We pulled off the road and headed down alongside the river where we found a great spot to sleep. The only problem was that there were so many people about that we knew we would have company sooner rather than later. Furkan again did most of the talking and we even had one man come back to our tents later on with a huge bottle of coke, two cups and some fresh bread. The Azeri people are beginning to grow on me you know. After Furkan finally decided to wake up the next morning we were on our way and spent the rest of the day cycling though amazing scenery once again. We stopped for some coffee at a petrol station in the morning but were quickly ushered onto the property of the house next door which they assured us was a restaurant but was clearly just a house.

The lady whom owned the house/café/restaurant was very nice and even offered up her daughter in marriage as she wanted her to go to England. I’m sure she wasn’t being serious. I politely declined anyway. As was the custom here, we offered payment but this was swiftly declined and we were sent on our way with a huge bag of hazelnuts. A very nice offer but for myself at least, the last thing I want to be doing in 40 + degrees is sucking on a dry hazelnut. Later, knowing that some seriously steep climbs were coming, I tried to ready myself. When the first finally arrived and but a few turns from the top, I once again blew up insisting that it was not possible to climb this kind of gradient in this heat. I threw my bike against a tree and plonked myself down on the ground wondering how on earth I was going to climb the next one as it was even steeper.

Accidents can and do happen all the time: they just don't usually happen to me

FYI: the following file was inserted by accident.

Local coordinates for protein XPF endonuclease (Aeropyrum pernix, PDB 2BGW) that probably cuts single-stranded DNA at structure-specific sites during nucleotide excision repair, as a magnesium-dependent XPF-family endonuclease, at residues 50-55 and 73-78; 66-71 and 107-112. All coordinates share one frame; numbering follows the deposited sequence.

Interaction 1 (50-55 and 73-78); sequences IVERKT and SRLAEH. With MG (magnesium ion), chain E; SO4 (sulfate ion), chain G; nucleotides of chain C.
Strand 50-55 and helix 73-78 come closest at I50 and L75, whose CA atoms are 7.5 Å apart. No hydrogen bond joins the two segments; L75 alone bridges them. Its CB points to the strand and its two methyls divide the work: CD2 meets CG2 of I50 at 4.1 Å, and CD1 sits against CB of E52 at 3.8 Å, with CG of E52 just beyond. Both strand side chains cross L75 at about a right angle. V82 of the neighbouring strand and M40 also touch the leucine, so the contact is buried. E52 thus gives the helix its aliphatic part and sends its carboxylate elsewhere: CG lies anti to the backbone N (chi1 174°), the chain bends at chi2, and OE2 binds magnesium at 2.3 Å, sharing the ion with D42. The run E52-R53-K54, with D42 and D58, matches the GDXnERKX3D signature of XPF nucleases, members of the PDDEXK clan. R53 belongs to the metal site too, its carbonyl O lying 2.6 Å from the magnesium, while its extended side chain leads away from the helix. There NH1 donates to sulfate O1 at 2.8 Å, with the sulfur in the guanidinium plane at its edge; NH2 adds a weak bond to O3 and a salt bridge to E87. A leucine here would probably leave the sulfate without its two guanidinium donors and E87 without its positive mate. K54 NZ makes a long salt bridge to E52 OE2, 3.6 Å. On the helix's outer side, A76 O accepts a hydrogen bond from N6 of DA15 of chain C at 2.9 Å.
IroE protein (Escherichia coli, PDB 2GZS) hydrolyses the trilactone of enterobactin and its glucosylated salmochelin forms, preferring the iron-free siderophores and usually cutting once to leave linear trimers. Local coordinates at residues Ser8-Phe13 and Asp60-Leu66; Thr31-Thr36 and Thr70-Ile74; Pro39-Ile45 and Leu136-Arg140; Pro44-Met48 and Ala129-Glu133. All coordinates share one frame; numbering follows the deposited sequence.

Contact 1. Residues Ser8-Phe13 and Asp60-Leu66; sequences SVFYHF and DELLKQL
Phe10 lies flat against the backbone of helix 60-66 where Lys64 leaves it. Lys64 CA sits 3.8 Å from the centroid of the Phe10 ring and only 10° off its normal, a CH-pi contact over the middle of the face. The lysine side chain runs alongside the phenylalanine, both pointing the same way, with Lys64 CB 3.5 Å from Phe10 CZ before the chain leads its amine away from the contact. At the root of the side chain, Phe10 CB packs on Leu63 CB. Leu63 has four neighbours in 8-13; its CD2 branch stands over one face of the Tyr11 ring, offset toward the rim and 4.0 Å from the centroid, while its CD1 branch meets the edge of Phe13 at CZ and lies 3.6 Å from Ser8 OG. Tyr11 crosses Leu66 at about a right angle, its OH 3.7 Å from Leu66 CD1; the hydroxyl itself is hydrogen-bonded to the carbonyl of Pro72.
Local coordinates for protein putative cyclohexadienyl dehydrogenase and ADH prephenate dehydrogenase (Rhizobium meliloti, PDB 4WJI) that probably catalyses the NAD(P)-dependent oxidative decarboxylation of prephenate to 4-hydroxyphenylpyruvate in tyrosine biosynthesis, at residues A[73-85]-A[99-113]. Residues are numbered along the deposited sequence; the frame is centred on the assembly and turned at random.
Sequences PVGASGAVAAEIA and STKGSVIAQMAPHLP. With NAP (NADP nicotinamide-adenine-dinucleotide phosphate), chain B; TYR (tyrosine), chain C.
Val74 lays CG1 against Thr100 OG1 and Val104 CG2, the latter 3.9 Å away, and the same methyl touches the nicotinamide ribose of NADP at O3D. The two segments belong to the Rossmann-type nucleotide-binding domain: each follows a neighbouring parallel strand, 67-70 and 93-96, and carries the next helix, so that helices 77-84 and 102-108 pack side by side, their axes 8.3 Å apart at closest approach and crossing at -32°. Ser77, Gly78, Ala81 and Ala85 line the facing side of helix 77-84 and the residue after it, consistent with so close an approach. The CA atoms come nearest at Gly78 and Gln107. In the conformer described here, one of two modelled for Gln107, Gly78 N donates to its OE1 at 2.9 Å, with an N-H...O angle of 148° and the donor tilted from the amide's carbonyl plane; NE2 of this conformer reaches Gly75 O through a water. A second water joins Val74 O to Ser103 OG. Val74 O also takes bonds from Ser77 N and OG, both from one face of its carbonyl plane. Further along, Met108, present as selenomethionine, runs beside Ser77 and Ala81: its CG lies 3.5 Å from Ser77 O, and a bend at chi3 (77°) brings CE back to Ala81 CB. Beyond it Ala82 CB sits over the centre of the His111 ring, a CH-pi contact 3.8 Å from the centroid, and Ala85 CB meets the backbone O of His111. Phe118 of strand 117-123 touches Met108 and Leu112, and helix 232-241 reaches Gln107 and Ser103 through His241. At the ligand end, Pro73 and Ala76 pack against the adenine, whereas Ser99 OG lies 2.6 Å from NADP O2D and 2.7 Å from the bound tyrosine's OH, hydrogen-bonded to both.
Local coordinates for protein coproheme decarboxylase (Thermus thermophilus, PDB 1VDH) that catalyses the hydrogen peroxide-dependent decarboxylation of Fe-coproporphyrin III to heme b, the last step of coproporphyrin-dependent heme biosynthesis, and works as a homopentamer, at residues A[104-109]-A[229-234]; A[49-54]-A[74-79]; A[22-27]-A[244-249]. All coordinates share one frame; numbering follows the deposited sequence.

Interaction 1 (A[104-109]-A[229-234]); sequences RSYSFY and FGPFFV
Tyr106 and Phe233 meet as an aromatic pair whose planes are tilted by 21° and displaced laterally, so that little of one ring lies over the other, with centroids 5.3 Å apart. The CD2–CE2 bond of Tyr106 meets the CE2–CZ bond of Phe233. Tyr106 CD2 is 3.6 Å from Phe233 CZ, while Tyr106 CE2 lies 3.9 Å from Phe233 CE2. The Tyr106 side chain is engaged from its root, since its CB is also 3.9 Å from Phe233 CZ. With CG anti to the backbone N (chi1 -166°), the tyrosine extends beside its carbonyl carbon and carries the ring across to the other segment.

Just moments after beginning again, I heard an almighty thud behind me. Furkan was down. He had slipped when he was looking in his mirror at the Lada’s zooming up behind him. It was a bad fall actually but with the help of my medical kit, we had him back on his bike in no time. That’s the third time I’ve had to use my first aid kit and none of them were for me….. We spent the next 10km’s flying all the way down, which although lovely, I knew in my heart what this meant. Why god why?!! And then we saw it. We had stopped to take a photo of the valley floor and once we had started riding again, Furkan asked if I had seen the next climb. I said that I hadn’t. He simply replied, “it’s not good….” My heart sank as I rounded the next corner. There it was snaking its way up the hillside from the river below. From my current angle it looked almost vertical. I wasn't happy but I said let’s just get this over and done with – we’ll arrive in Baku in a week perhaps.

Near the top, and as we were resting by the roadside, a lada pulled over and out popped five people. I swear every car you see has no less than this number. If it’s an environmentally unfriendly way to travel then they are at least economically minded with regards to their space versus petro ratio.